Will the Use of Torture by US Intelligence Extend into Yemen? | Global Research – Centre for Research on Globalization

Will the Use of Torture by US Intelligence Extend into Yemen? | Global Research – Centre for Research on Globalization

04-06-18 05:05:00,

Revelations on the use of torture by US intelligence personnel during the George W Bush presidency have been described as one of the “darkest chapters” in US history. 

Not only did it erode whatever moral authority the US claimed to have had during the first decade of the “War on Terror,” but the egregious mistreatment of Iraqi detainees at Abu Ghraib and Camp Bucca also helped to give birth to the self-proclaimed Islamic State and to re-energise the global jihad movement.

You’d be mistaken, however, if you believed this nefarious chapter in US history started and ended with the Bush administration – and given that the Republican-controlled Congress has voted to probe whether US troops resorted to torture as part of their interrogation of prisoners in Yemen, you can be sure there is still much to learn.

Secret network of prisons

The measure, adopted on Thursday in a unanimous vote, calls on Defence Secretary James Mattis to investigate whether US military personnel or their allies were involved in torturing detainees in Yemen – no doubt a response to an Associated Press investigation, which revealed that hundreds of men detained in the hunt for al-Qaeda fighters disappeared into a secret network of prisons in southern Yemen.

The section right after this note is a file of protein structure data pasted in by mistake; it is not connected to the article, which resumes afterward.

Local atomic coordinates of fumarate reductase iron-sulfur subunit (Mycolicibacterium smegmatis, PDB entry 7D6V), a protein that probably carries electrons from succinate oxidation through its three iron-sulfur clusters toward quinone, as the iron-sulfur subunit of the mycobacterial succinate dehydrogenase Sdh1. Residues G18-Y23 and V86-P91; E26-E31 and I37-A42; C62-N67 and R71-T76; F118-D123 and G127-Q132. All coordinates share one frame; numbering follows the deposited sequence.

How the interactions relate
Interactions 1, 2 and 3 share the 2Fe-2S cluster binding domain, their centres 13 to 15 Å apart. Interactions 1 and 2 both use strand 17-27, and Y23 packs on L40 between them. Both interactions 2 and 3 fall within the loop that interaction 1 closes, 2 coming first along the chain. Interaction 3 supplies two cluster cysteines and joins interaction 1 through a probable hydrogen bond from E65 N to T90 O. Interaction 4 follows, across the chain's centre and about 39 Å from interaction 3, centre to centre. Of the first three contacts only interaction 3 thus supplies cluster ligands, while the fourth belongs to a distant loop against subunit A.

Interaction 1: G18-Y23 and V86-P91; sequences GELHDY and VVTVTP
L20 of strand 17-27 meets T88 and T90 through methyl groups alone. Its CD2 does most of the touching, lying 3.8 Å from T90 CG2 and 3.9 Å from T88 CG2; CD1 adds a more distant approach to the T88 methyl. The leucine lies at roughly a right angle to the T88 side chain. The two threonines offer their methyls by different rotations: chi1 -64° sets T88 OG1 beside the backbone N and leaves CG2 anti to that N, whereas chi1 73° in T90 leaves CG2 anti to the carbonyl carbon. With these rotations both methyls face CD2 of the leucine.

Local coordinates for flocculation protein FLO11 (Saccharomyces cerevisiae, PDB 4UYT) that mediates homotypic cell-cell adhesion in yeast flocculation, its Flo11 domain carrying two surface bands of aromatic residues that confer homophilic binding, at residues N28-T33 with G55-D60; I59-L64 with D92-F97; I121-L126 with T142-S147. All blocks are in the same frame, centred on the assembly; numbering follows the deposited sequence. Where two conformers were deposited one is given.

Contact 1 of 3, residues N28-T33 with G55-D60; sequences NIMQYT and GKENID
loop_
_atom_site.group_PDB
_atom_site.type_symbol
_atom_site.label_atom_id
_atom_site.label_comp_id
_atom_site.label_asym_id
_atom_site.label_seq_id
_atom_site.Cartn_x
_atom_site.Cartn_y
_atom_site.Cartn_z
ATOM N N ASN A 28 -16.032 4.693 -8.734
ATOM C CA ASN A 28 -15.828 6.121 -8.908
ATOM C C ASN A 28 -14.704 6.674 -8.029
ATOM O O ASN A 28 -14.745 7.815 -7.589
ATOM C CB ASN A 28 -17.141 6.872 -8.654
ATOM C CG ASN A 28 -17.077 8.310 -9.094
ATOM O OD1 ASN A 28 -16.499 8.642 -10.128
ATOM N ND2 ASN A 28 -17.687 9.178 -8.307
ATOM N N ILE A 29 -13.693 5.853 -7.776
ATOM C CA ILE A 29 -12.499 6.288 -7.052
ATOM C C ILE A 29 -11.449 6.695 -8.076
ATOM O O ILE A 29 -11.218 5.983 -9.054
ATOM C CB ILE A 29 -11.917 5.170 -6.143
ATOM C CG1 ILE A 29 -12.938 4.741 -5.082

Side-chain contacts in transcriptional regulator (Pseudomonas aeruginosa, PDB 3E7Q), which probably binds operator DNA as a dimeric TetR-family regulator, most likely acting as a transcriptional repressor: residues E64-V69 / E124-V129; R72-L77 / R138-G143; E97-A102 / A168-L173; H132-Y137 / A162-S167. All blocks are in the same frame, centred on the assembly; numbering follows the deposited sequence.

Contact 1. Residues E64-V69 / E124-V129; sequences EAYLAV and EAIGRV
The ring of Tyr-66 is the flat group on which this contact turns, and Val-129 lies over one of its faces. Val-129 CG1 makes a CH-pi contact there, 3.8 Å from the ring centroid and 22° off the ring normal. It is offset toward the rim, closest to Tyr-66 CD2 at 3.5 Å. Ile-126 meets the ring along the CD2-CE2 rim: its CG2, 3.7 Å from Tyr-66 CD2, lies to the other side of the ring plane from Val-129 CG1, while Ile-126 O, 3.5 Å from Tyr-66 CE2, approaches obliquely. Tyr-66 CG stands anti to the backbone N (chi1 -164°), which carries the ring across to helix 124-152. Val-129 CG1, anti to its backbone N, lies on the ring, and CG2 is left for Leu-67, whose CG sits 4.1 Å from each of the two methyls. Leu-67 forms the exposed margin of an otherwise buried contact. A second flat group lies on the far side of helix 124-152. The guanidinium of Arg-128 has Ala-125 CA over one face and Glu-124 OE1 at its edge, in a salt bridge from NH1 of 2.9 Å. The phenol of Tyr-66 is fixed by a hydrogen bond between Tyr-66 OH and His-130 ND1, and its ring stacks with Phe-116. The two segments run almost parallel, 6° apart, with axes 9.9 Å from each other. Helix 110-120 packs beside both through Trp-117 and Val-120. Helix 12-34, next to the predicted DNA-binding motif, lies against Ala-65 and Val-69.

Detainees described “being crammed into shipping containers smeared with faeces and blindfolded for weeks on end” and being subjected to “the grill,” in which victims were tied to a metal rod and spun above a fire, much like a spit roast.

According to the AP investigation, at least 18 clandestine lockups have been set up at a range of sites across southern Yemen by the United Arab Emirates and/or Yemeni forces, including military bases, private villas, seaports and even a nightclub. While senior US defence officials have acknowledged that American military personnel have been involved in the interrogation process at these secret prisons, they have denied participating in the torture of detainees or any knowledge of human rights abuses.

The Pentagon has now been directed by the US Congress to investigate the veracity of these denials, at the same time as these lawmakers affirmed the nomination of Gina Haspel as CIA director and Mike Pompeo as secretary of state,

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